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The Aspartame Conspiracy
By Rowena Fletcher-Wood | October 19th, 2014 |
It is perhaps natural to feel a suspicion towards artificial sweeteners. Nothing should be tasty without doing you any harm – that spoils the righeousness of self-denial, the good feeling that spurs you on to a diet consisting entirely of celery sticks and uncooked tomato! But it isn’t just a dose of good old disbelief that has made aspartame the MMR of the chemical world: aspartame’s is a tale of dark conspiracy.
There are two strands of this tale: the US legal battle and the internet smear campaign.
But let’s start with the synthesis of artificial sweeteners – a funny name, because they do actually sweeten things, 180 times more so than natural sugar, in fact. Thus much less aspartame is needed to create the same sweet taste. In a typical fizzy drink, < 1 calorie of energy comes from aspartame. The metabolites of aspartame are anything but artificial too: methanol, aspartic acid and phenylalanine, which are all natural products. Phenylalanine and aspartic acid are essential amino acids present in proteins and the human body can even synthesise its own aspartic acid. But we made aspartame in a lab and we don't like the word "artificial". "Artificial" means cheating, impure, free from muddy fields, milk-laden cows and a long history of slave labour. Two people who really didn't like artificial food products were John Olney and James Turner, a prominent MSG critic and an author of an anti-food-additive book. In 1975, they successfully petitioned against the US approval of aspartame and secured an investigation by grand jury. Which was delayed. And delayed again. And finally replaced with a study review panel of academic pathologists. Who decided the original safety studies were sound. This conclusion made a small number of people very unhappy, and so the conspiracy theory was borne. Accusations were made of deliberate delays, bribery, inconsistency between industry-funded and independent reports, and connections to tumours in rodents. Although these claims were later discredited as unfounded or relating to malpractice, the internet smear campaign, or “Markle hoax”, circulated fear of aspartame, claiming it was responsible for methanol toxicity, blindness, seizures, depression and anxiety, memory loss, birth defects, cancerous brain tumours, multiple sclerosis, spasms, shooting pains and headaches. Websites hosting this information cited their source as an email on a talk from the untraceable “Nancy Markle” at an unidentified world conference. The website aspartamekills.com was since featured on the Media Awareness Network tutorial on how to identify non credible web pages. You may remember that aspartame actually does metabolise to methanol. However, the dose is so low it would take 22,000 cans of pop for the methanol to kill you, which is a bit of a moot point when you would already have died after the 300th can from caffeine poisoning. Besides, methanol is also produced in the break down of pectins from fruits and, at these concentrations, happily oxidised and removed by the liver and kidneys. In fact, aspartame and its metabolites are "one of the most thoroughly tested and studied food additives” and the only reasonable hazard associated with aspartame - and reason for regulatory labelling in the UK - is phenylalanine. Those suffering from the rare genetic disorder phenylketonuria don't produce a certain enzyme that breaks down excess phenylalanine in their diet; although they still need it, they must be wary of excess. Build up in the brain causes learning and behavioural disabilities and epilepsy... Which may well be the only three symptoms the Markle hoax forgot to credit to aspartame. Sources en.wikipedia.org/wiki/Aspartame_controversy www.gov.uk/food-labelling-and-packaging/food-and-drink-warnings http://www.sweetenerbook.com/aspartame_2.html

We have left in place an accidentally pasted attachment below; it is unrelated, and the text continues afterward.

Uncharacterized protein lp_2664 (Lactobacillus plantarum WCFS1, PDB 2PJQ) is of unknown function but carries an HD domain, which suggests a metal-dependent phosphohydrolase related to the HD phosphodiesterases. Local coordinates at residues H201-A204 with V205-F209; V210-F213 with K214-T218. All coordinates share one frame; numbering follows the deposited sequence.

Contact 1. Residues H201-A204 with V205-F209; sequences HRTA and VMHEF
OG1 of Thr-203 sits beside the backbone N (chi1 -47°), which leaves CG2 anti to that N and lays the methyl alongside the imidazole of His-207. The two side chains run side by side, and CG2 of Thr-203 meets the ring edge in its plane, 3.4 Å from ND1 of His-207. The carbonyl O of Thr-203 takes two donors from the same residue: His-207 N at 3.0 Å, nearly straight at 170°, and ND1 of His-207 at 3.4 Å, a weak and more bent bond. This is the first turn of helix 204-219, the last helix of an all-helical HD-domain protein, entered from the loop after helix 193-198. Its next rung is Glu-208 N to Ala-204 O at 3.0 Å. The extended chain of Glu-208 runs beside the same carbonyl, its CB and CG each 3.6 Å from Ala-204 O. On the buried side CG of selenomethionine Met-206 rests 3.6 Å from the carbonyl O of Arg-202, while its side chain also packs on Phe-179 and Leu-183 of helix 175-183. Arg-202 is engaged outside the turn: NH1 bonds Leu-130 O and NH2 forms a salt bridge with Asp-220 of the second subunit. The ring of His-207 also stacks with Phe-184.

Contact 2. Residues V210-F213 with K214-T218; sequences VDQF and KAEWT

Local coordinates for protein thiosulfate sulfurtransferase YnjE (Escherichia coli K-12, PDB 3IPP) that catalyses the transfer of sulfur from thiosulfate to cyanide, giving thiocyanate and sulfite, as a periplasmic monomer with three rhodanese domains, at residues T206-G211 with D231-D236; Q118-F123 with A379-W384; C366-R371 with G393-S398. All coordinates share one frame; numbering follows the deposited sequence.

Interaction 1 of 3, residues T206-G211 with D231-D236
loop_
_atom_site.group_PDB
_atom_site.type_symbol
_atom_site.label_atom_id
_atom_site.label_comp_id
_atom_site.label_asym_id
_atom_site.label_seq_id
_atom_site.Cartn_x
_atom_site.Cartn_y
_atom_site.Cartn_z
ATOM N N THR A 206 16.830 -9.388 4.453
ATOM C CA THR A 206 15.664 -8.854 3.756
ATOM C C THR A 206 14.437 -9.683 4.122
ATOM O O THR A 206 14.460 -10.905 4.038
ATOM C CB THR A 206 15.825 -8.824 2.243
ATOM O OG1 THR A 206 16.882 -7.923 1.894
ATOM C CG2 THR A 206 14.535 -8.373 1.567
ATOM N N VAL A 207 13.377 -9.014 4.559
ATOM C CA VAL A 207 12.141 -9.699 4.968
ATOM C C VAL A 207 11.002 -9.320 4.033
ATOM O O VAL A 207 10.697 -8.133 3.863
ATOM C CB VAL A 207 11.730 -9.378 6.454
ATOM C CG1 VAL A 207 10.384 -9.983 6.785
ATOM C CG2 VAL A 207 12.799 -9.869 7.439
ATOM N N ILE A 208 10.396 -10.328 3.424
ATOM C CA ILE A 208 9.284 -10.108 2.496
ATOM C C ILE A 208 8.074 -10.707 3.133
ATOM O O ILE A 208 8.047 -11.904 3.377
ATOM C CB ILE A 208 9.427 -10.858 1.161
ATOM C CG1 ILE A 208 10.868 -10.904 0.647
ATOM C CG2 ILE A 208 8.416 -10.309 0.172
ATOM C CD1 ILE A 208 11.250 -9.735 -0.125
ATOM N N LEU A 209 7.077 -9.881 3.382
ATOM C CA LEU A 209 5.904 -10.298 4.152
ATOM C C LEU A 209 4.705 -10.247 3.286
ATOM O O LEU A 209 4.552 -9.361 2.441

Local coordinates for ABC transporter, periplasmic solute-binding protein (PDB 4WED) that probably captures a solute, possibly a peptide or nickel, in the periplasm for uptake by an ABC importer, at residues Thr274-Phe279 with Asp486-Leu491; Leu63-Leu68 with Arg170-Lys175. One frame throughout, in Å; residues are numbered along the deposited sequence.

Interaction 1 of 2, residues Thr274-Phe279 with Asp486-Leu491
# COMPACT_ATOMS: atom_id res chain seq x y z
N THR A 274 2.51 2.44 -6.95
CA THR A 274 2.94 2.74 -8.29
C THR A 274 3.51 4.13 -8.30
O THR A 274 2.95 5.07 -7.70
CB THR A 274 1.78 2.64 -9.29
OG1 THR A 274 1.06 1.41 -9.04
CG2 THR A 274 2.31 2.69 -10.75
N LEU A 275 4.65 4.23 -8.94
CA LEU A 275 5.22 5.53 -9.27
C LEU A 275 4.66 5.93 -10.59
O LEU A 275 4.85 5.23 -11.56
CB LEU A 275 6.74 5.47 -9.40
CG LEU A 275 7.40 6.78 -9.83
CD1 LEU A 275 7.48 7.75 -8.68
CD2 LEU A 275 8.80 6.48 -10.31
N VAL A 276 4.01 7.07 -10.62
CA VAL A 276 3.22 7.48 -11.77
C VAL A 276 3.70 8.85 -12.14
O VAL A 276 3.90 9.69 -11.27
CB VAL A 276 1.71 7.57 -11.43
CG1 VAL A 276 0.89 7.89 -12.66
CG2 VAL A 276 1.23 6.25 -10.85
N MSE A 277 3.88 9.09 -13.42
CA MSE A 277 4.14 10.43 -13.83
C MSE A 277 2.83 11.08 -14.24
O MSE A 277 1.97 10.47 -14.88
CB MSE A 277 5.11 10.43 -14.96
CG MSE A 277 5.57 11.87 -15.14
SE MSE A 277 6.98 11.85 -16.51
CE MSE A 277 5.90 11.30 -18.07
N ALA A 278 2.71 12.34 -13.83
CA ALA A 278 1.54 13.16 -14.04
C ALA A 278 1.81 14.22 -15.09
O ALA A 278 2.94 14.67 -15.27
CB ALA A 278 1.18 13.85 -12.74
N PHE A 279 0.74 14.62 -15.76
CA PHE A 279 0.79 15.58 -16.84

Rowena Fletcher-Wood is a science communicator, writer and climber. She is now completing her doctoral research in materials environmental chemistry at the University of Birmingham and obtained her Masters in Chemistry at the University of Oxford in 2011. She had been teaching and communicating science since 2006, and now takes part in science performances such as Science Showoff and StoryCollider. To read more of her writing, see potatoskinbelt.co.uk, my.rsc.org/blogs/199 or prospect.rsc.org/blogs/cw/category/accidental-discoveries.